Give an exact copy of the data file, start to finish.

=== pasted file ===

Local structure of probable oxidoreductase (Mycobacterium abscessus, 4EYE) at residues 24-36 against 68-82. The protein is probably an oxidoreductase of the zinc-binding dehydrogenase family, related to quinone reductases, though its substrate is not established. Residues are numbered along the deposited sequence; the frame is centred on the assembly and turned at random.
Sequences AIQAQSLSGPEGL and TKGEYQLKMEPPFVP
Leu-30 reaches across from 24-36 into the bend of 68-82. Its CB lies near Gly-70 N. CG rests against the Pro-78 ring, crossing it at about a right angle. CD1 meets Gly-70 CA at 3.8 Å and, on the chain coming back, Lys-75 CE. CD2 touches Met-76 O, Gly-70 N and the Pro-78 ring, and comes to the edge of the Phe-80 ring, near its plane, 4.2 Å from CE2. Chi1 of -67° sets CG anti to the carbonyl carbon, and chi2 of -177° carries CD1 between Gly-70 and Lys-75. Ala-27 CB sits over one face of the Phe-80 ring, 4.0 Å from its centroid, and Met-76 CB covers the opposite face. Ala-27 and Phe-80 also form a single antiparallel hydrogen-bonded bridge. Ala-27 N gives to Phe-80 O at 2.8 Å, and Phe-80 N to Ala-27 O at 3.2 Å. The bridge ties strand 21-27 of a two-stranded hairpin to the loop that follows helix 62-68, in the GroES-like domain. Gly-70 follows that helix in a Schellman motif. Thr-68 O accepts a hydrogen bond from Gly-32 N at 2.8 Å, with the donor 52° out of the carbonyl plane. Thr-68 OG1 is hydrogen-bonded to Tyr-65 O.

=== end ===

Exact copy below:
Local structure of probable oxidoreductase (Mycobacterium abscessus, 4EYE) at residues 24-36 against 68-82. The protein is probably an oxidoreductase of the zinc-binding dehydrogenase family, related to quinone reductases, though its substrate is not established. Residues are numbered along the deposited sequence; the frame is centred on the assembly and turned at random.
Sequences AIQAQSLSGPEGL and TKGEYQLKMEPPFVP
Leu-30 reaches across from 24-36 into the bend of 68-82. Its CB lies near Gly-70 N. CG rests against the Pro-78 ring, crossing it at about a right angle. CD1 meets Gly-70 CA at 3.8 Å and, on the chain coming back, Lys-75 CE. CD2 touches Met-76 O, Gly-70 N and the Pro-78 ring, and comes to the edge of the Phe-80 ring, near its plane, 4.2 Å from CE2. Chi1 of -67° sets CG anti to the carbonyl carbon, and chi2 of -177° carries CD1 between Gly-70 and Lys-75. Ala-27 CB sits over one face of the Phe-80 ring, 4.0 Å from its centroid, and Met-76 CB covers the opposite face. Ala-27 and Phe-80 also form a single antiparallel hydrogen-bonded bridge. Ala-27 N gives to Phe-80 O at 2.8 Å, and Phe-80 N to Ala-27 O at 3.2 Å. The bridge ties strand 21-27 of a two-stranded hairpin to the loop that follows helix 62-68, in the GroES-like domain. Gly-70 follows that helix in a Schellman motif. Thr-68 O accepts a hydrogen bond from Gly-32 N at 2.8 Å, with the donor 52° out of the carbonyl plane. Thr-68 OG1 is hydrogen-bonded to Tyr-65 O.